November 17, 2016
Heather Hardcastle, campaign director, Salmon Beyond Borders, 907-209-8486, firstname.lastname@example.org
Kirsten Shelton, project manager, McDowell Group, 907-419 -5806, email@example.com
FOR IMMEDIATE RELEASE
Study finds threatened Southeast Alaska rivers generate an annual $48 million in economic activity
Regional business owners call for international protections to safeguard jobs and livelihoods sustained by Taku, Stikine and Unuk Rivers.
JUNEAU, AK – Today, the McDowell Group released an economic study commissioned by Salmon Beyond Borders finding the present value of three transboundary watersheds threatened by British Columbia (B.C.) mining are valued at just under $1 billion, when considering a 30-year horizon. McDowell Group also stated, with appropriate management, Southeast Alaska's transboundary watersheds can generate economic benefits in perpetuity.
Alaskans are increasingly concerned about the number, size and scope of large-scale metal mines in various phases of development on the B.C. side of these watersheds, and say this analysis is another reminder of the need for binding, international protections for these iconic watersheds and the livelihoods they sustain.
"The statistics of this economic study highlight the robust yet fragile natural systems on which we depend. Securing enforceable protections for their integrity and future generations is of paramount importance,” said Cynthia Wallesz, Executive Director of United Southeast Alaska Gillnetters.
The economic analysis completed by the McDowell Group, an Alaska-based research and consulting firm, measures the economic impacts in Southeast Alaska of the Taku, Stikine and Unuk River watersheds. The study also briefly considers economic contributions to Southeast Alaska from the Nass and Skeena Rivers, two rivers systems that also have cross-border economic impacts. To assess these impacts, McDowell Group focused on two key industries in the region: commercial fishing and the visitor and recreation industry.
McDowell Group found that, combined, the Taku, Stikine and Unuk River watersheds account for $48 million in economic activity annually, including multiplier effects. This includes $34 million in direct spending, 400 jobs for the Southeast region, and almost $20 million in labor income. The firm also estimates the ex-vessel value and first wholesale value of Nass and Skeena River sockeye that are commercially caught in Alaska waters is approximately $620,000, and over $1.3 million, respectively.
“These numbers are huge and very significant, especially when we consider they are so conservative. The analysis looks primarily at fishing and visitor industry potential impacts and isn’t capable of quantifying the full subsistence and lifestyle values of these iconic river systems,” said Brenda Schwartz-Yeager a fourth-generation Alaskan, and owner-operator of Alaska Charters and Adventures, which takes visitors up the Stikine River on jet boats. “Just think, if we can prevent any negative impacts by B.C. mining, these rivers will continue to sustain us both economically and protect a way of life that is tethered closely to these essential rivers.”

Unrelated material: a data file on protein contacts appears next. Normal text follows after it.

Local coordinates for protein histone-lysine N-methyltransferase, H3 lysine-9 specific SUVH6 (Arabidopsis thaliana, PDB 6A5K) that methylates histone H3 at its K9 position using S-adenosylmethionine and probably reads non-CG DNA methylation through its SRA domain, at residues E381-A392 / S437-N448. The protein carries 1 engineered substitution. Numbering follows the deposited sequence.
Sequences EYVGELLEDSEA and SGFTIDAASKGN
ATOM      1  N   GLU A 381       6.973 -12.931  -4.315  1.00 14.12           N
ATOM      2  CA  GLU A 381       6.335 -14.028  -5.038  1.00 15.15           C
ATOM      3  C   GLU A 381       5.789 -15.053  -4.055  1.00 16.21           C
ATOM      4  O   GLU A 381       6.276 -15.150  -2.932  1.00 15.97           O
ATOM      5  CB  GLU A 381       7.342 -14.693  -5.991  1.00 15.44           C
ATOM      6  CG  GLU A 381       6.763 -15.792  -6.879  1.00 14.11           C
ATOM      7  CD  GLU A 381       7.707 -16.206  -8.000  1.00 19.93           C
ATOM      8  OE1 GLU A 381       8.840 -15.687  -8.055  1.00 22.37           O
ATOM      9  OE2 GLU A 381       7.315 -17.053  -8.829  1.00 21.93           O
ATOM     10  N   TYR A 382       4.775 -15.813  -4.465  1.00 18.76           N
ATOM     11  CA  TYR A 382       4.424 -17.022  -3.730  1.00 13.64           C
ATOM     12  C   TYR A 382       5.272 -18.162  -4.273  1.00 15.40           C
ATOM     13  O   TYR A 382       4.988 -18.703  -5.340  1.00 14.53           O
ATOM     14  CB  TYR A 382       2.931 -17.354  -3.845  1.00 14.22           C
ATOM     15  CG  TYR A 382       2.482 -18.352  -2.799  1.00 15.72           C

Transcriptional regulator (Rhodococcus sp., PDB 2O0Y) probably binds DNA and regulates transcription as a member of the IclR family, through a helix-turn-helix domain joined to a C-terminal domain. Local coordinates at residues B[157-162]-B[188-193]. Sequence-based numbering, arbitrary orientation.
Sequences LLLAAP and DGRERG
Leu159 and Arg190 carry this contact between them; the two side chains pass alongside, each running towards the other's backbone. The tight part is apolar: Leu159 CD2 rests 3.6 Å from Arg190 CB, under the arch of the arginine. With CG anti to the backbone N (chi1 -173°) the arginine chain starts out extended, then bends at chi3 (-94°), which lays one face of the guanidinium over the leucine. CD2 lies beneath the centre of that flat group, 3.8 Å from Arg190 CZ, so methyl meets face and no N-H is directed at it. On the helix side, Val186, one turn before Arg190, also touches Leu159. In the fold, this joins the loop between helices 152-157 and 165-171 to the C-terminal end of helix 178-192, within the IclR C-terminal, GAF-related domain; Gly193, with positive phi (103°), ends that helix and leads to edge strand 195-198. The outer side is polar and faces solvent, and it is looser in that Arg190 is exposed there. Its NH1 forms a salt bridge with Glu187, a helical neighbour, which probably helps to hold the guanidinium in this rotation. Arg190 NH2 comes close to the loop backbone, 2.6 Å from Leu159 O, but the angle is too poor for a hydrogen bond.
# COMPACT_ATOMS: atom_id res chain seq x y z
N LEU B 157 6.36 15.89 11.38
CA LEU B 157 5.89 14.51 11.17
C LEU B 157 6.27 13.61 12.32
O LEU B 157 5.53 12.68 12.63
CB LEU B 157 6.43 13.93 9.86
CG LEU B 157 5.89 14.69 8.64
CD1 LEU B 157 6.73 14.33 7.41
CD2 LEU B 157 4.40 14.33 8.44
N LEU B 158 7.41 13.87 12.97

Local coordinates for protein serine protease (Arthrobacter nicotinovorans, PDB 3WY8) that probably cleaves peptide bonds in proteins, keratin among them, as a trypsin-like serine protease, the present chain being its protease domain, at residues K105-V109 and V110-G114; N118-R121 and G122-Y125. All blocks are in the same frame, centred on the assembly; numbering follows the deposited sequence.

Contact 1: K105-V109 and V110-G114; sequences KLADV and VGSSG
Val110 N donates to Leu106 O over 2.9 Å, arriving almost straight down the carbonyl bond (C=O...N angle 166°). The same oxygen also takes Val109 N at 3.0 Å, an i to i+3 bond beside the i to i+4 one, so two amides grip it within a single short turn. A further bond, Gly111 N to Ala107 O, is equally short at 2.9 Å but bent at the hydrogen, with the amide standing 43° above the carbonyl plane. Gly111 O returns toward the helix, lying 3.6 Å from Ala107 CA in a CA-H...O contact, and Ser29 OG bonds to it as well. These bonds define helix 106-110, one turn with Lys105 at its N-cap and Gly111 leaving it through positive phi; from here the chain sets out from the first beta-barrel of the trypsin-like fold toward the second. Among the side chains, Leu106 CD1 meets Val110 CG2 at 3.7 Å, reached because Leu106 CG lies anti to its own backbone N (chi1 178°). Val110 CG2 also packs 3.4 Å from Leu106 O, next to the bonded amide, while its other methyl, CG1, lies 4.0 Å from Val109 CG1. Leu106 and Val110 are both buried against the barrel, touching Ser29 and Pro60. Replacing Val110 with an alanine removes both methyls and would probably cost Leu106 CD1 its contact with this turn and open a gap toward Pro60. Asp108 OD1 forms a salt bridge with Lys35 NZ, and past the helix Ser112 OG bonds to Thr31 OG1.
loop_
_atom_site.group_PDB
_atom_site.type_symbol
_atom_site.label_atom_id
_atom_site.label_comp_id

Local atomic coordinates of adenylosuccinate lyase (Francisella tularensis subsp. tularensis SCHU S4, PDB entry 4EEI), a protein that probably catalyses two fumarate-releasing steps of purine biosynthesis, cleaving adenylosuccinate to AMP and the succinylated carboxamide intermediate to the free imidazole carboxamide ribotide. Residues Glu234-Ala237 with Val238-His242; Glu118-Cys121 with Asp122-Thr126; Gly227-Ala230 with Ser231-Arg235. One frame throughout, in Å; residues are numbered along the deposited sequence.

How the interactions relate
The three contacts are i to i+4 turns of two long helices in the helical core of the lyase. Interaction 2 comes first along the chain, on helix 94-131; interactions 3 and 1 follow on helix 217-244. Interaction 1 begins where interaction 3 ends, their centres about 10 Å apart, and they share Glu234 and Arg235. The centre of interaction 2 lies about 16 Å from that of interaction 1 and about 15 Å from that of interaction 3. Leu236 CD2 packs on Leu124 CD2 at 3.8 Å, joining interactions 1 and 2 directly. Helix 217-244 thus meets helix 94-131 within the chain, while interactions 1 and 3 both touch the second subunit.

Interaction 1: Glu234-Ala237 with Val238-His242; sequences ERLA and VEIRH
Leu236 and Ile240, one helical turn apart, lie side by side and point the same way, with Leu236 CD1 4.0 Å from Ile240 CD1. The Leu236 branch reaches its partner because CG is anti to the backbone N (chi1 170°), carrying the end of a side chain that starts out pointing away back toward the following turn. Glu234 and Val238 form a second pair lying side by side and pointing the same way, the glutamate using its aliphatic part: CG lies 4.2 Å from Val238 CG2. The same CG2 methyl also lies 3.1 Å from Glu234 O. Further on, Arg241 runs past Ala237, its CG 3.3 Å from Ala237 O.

McDowell Group noted that measuring transboundary watershed-related economic activity specifically is complex because data is scant, and it can be difficult to separate the threatened watersheds from the larger ecosystem and economy that includes all of Southeast Alaska and Canada.
“Despite the limitations in the study, there is no question that the bounty from these rivers provides thousands of jobs that contribute to the well-being of communities on both sides of the border,” said Dale Kelley, Executive Director of the Alaska Trollers Association. “These watersheds are economic powerhouses and worthy of international protections.”
Last month, the Alaska House Fisheries Committee held a hearing on the transboundary mining issue where hundreds of Alaskans asked how the State will address issues unaddressed by the non-binding Statement of Cooperation on Protection of Transboundary Waters recently signed by B.C. and the State. Specifically, almost all who testified requested financial assurances for liabilities, and enforceable measures that would protect the clean water, fisheries, jobs and ways of life in the transboundary region.
The hearing spurred House Fisheries Committee Chair, Representative Louise Stutes (R-Kodiak) to send a letter to Secretary of State John Kerry requesting international agreements on this issue between the U.S. and Canada. The Alaska congressional and Washington State U.S. Senate delegations have sent similar letters to the U.S. State Department.
Salmon Beyond Borders is a campaign driven by sport and commercial fishermen, community leaders, tourism and recreation business owners and concerned citizens, in collaboration with Tribes and First Nations, united across the Alaska/British Columbia border to defend and sustain our transboundary rivers, jobs and way of life. Visit us online at salmonbeyondborders.org and find us on Facebook and Twitter.